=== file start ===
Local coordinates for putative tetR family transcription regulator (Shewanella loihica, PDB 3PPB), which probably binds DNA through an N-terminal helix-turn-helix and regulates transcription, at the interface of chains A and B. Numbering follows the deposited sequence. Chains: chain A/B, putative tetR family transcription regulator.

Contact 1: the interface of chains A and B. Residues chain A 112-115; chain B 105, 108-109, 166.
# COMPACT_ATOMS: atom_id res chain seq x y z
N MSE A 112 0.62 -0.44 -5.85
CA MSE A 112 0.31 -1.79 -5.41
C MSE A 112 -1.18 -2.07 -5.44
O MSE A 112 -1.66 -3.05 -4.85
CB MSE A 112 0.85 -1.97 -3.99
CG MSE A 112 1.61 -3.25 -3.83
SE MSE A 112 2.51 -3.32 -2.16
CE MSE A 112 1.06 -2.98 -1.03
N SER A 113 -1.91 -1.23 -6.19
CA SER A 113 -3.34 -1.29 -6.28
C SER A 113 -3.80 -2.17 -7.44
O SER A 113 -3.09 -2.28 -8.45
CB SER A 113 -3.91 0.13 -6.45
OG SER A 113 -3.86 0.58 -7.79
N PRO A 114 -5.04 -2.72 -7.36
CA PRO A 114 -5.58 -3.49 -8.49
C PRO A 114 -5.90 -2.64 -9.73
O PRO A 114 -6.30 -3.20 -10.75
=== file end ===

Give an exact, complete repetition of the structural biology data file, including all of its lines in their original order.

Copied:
Local coordinates for putative tetR family transcription regulator (Shewanella loihica, PDB 3PPB), which probably binds DNA through an N-terminal helix-turn-helix and regulates transcription, at the interface of chains A and B. Numbering follows the deposited sequence. Chains: chain A/B, putative tetR family transcription regulator.

Contact 1: the interface of chains A and B. Residues chain A 112-115; chain B 105, 108-109, 166.
# COMPACT_ATOMS: atom_id res chain seq x y z
N MSE A 112 0.62 -0.44 -5.85
CA MSE A 112 0.31 -1.79 -5.41
C MSE A 112 -1.18 -2.07 -5.44
O MSE A 112 -1.66 -3.05 -4.85
CB MSE A 112 0.85 -1.97 -3.99
CG MSE A 112 1.61 -3.25 -3.83
SE MSE A 112 2.51 -3.32 -2.16
CE MSE A 112 1.06 -2.98 -1.03
N SER A 113 -1.91 -1.23 -6.19
CA SER A 113 -3.34 -1.29 -6.28
C SER A 113 -3.80 -2.17 -7.44
O SER A 113 -3.09 -2.28 -8.45
CB SER A 113 -3.91 0.13 -6.45
OG SER A 113 -3.86 0.58 -7.79
N PRO A 114 -5.04 -2.72 -7.36
CA PRO A 114 -5.58 -3.49 -8.49
C PRO A 114 -5.90 -2.64 -9.73
O PRO A 114 -6.30 -3.20 -10.75